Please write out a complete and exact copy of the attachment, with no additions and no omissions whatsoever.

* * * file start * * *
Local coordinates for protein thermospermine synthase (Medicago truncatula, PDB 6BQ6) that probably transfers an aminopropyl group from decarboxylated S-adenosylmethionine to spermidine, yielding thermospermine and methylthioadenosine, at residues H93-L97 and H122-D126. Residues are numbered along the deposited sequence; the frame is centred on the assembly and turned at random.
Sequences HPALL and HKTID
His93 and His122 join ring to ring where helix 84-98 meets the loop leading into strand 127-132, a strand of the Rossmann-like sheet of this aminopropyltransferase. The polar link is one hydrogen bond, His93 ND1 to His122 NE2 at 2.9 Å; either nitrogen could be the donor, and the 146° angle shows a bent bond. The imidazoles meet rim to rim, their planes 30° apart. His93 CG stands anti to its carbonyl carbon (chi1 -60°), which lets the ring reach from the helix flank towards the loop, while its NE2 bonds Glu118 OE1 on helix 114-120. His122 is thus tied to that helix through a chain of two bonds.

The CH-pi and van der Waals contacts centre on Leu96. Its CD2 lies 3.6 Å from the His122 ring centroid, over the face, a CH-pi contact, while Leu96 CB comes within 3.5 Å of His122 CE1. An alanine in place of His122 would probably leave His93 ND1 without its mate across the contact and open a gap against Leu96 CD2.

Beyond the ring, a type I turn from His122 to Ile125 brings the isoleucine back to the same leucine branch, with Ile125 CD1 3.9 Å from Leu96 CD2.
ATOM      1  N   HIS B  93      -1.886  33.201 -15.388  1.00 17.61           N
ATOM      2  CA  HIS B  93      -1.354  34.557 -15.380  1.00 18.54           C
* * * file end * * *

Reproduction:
Local coordinates for protein thermospermine synthase (Medicago truncatula, PDB 6BQ6) that probably transfers an aminopropyl group from decarboxylated S-adenosylmethionine to spermidine, yielding thermospermine and methylthioadenosine, at residues H93-L97 and H122-D126. Residues are numbered along the deposited sequence; the frame is centred on the assembly and turned at random.
Sequences HPALL and HKTID
His93 and His122 join ring to ring where helix 84-98 meets the loop leading into strand 127-132, a strand of the Rossmann-like sheet of this aminopropyltransferase. The polar link is one hydrogen bond, His93 ND1 to His122 NE2 at 2.9 Å; either nitrogen could be the donor, and the 146° angle shows a bent bond. The imidazoles meet rim to rim, their planes 30° apart. His93 CG stands anti to its carbonyl carbon (chi1 -60°), which lets the ring reach from the helix flank towards the loop, while its NE2 bonds Glu118 OE1 on helix 114-120. His122 is thus tied to that helix through a chain of two bonds.

The CH-pi and van der Waals contacts centre on Leu96. Its CD2 lies 3.6 Å from the His122 ring centroid, over the face, a CH-pi contact, while Leu96 CB comes within 3.5 Å of His122 CE1. An alanine in place of His122 would probably leave His93 ND1 without its mate across the contact and open a gap against Leu96 CD2.

Beyond the ring, a type I turn from His122 to Ile125 brings the isoleucine back to the same leucine branch, with Ile125 CD1 3.9 Å from Leu96 CD2.
ATOM      1  N   HIS B  93      -1.886  33.201 -15.388  1.00 17.61           N
ATOM      2  CA  HIS B  93      -1.354  34.557 -15.380  1.00 18.54           C